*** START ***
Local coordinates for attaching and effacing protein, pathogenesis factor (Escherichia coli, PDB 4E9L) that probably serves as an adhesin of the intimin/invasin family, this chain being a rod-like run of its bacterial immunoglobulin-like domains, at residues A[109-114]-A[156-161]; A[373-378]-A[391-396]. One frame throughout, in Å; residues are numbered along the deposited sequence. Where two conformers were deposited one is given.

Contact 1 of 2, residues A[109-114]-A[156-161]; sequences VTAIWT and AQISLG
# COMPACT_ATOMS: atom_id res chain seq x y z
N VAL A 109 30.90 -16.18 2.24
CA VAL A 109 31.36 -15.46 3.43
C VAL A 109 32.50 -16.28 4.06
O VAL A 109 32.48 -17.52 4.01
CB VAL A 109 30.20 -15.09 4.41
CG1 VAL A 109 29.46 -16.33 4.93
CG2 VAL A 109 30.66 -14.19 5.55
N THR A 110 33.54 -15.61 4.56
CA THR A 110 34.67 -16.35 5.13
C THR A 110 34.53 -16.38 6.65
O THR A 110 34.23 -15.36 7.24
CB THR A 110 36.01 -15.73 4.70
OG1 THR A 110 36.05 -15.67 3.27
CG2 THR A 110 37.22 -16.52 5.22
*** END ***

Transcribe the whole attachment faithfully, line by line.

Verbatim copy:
Local coordinates for attaching and effacing protein, pathogenesis factor (Escherichia coli, PDB 4E9L) that probably serves as an adhesin of the intimin/invasin family, this chain being a rod-like run of its bacterial immunoglobulin-like domains, at residues A[109-114]-A[156-161]; A[373-378]-A[391-396]. One frame throughout, in Å; residues are numbered along the deposited sequence. Where two conformers were deposited one is given.

Contact 1 of 2, residues A[109-114]-A[156-161]; sequences VTAIWT and AQISLG
# COMPACT_ATOMS: atom_id res chain seq x y z
N VAL A 109 30.90 -16.18 2.24
CA VAL A 109 31.36 -15.46 3.43
C VAL A 109 32.50 -16.28 4.06
O VAL A 109 32.48 -17.52 4.01
CB VAL A 109 30.20 -15.09 4.41
CG1 VAL A 109 29.46 -16.33 4.93
CG2 VAL A 109 30.66 -14.19 5.55
N THR A 110 33.54 -15.61 4.56
CA THR A 110 34.67 -16.35 5.13
C THR A 110 34.53 -16.38 6.65
O THR A 110 34.23 -15.36 7.24
CB THR A 110 36.01 -15.73 4.70
OG1 THR A 110 36.05 -15.67 3.27
CG2 THR A 110 37.22 -16.52 5.22